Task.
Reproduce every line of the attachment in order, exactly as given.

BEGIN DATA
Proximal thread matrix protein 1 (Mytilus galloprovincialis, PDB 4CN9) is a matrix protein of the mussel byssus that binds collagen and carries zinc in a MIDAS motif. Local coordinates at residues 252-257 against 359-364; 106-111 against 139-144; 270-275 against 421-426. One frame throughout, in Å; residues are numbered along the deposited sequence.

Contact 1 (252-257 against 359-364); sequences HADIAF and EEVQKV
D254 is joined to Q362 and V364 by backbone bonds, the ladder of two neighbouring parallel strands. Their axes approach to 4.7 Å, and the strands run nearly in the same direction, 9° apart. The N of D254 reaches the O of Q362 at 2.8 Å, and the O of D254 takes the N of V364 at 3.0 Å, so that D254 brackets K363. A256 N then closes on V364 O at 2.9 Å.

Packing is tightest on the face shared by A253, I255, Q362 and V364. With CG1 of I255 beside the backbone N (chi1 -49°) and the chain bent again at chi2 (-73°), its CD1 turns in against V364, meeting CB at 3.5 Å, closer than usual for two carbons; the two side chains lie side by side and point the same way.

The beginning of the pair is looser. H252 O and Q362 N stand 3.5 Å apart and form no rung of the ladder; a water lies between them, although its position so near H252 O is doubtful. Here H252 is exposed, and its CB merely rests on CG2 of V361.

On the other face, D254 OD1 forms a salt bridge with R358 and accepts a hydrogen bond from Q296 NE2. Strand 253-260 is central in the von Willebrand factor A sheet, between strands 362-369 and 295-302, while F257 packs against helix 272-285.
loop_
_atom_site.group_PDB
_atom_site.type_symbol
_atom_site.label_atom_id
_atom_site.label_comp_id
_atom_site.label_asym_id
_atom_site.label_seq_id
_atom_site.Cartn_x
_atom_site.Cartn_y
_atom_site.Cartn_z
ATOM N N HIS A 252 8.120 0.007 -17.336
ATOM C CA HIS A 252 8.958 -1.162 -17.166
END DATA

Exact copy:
Proximal thread matrix protein 1 (Mytilus galloprovincialis, PDB 4CN9) is a matrix protein of the mussel byssus that binds collagen and carries zinc in a MIDAS motif. Local coordinates at residues 252-257 against 359-364; 106-111 against 139-144; 270-275 against 421-426. One frame throughout, in Å; residues are numbered along the deposited sequence.

Contact 1 (252-257 against 359-364); sequences HADIAF and EEVQKV
D254 is joined to Q362 and V364 by backbone bonds, the ladder of two neighbouring parallel strands. Their axes approach to 4.7 Å, and the strands run nearly in the same direction, 9° apart. The N of D254 reaches the O of Q362 at 2.8 Å, and the O of D254 takes the N of V364 at 3.0 Å, so that D254 brackets K363. A256 N then closes on V364 O at 2.9 Å.

Packing is tightest on the face shared by A253, I255, Q362 and V364. With CG1 of I255 beside the backbone N (chi1 -49°) and the chain bent again at chi2 (-73°), its CD1 turns in against V364, meeting CB at 3.5 Å, closer than usual for two carbons; the two side chains lie side by side and point the same way.

The beginning of the pair is looser. H252 O and Q362 N stand 3.5 Å apart and form no rung of the ladder; a water lies between them, although its position so near H252 O is doubtful. Here H252 is exposed, and its CB merely rests on CG2 of V361.

On the other face, D254 OD1 forms a salt bridge with R358 and accepts a hydrogen bond from Q296 NE2. Strand 253-260 is central in the von Willebrand factor A sheet, between strands 362-369 and 295-302, while F257 packs against helix 272-285.
loop_
_atom_site.group_PDB
_atom_site.type_symbol
_atom_site.label_atom_id
_atom_site.label_comp_id
_atom_site.label_asym_id
_atom_site.label_seq_id
_atom_site.Cartn_x
_atom_site.Cartn_y
_atom_site.Cartn_z
ATOM N N HIS A 252 8.120 0.007 -17.336
ATOM C CA HIS A 252 8.958 -1.162 -17.166